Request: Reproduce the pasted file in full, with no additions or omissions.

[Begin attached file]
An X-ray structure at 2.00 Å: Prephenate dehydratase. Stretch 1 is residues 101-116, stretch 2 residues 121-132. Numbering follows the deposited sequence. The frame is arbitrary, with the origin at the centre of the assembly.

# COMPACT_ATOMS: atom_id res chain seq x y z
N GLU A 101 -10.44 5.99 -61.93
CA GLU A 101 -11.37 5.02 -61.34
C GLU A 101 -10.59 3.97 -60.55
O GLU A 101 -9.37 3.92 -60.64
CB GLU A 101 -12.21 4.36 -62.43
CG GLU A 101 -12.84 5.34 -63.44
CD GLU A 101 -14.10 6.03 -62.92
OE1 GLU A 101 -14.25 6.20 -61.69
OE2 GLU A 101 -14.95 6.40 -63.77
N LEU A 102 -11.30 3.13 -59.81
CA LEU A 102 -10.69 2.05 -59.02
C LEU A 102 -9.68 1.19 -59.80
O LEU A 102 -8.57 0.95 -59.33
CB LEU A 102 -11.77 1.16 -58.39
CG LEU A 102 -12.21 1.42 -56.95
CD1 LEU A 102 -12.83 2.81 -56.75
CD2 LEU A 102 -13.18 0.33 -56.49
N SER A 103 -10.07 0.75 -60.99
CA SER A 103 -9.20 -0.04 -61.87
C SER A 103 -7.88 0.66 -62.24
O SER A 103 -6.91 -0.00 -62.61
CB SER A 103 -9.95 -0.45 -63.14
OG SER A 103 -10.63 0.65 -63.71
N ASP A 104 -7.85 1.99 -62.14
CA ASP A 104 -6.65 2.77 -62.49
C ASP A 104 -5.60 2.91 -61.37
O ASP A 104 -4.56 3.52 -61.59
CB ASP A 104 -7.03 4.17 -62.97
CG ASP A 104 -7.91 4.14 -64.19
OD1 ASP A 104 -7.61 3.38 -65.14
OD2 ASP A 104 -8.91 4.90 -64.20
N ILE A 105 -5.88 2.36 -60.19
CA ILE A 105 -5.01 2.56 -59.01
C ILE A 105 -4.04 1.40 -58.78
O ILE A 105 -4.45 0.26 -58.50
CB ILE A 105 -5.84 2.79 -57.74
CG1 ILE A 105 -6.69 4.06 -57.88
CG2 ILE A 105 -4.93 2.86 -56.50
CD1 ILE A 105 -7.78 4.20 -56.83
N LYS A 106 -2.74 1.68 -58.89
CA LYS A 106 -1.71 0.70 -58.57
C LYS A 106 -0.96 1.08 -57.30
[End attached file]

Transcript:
An X-ray structure at 2.00 Å: Prephenate dehydratase. Stretch 1 is residues 101-116, stretch 2 residues 121-132. Numbering follows the deposited sequence. The frame is arbitrary, with the origin at the centre of the assembly.

# COMPACT_ATOMS: atom_id res chain seq x y z
N GLU A 101 -10.44 5.99 -61.93
CA GLU A 101 -11.37 5.02 -61.34
C GLU A 101 -10.59 3.97 -60.55
O GLU A 101 -9.37 3.92 -60.64
CB GLU A 101 -12.21 4.36 -62.43
CG GLU A 101 -12.84 5.34 -63.44
CD GLU A 101 -14.10 6.03 -62.92
OE1 GLU A 101 -14.25 6.20 -61.69
OE2 GLU A 101 -14.95 6.40 -63.77
N LEU A 102 -11.30 3.13 -59.81
CA LEU A 102 -10.69 2.05 -59.02
C LEU A 102 -9.68 1.19 -59.80
O LEU A 102 -8.57 0.95 -59.33
CB LEU A 102 -11.77 1.16 -58.39
CG LEU A 102 -12.21 1.42 -56.95
CD1 LEU A 102 -12.83 2.81 -56.75
CD2 LEU A 102 -13.18 0.33 -56.49
N SER A 103 -10.07 0.75 -60.99
CA SER A 103 -9.20 -0.04 -61.87
C SER A 103 -7.88 0.66 -62.24
O SER A 103 -6.91 -0.00 -62.61
CB SER A 103 -9.95 -0.45 -63.14
OG SER A 103 -10.63 0.65 -63.71
N ASP A 104 -7.85 1.99 -62.14
CA ASP A 104 -6.65 2.77 -62.49
C ASP A 104 -5.60 2.91 -61.37
O ASP A 104 -4.56 3.52 -61.59
CB ASP A 104 -7.03 4.17 -62.97
CG ASP A 104 -7.91 4.14 -64.19
OD1 ASP A 104 -7.61 3.38 -65.14
OD2 ASP A 104 -8.91 4.90 -64.20
N ILE A 105 -5.88 2.36 -60.19
CA ILE A 105 -5.01 2.56 -59.01
C ILE A 105 -4.04 1.40 -58.78
O ILE A 105 -4.45 0.26 -58.50
CB ILE A 105 -5.84 2.79 -57.74
CG1 ILE A 105 -6.69 4.06 -57.88
CG2 ILE A 105 -4.93 2.86 -56.50
CD1 ILE A 105 -7.78 4.20 -56.83
N LYS A 106 -2.74 1.68 -58.89
CA LYS A 106 -1.71 0.70 -58.57
C LYS A 106 -0.96 1.08 -57.30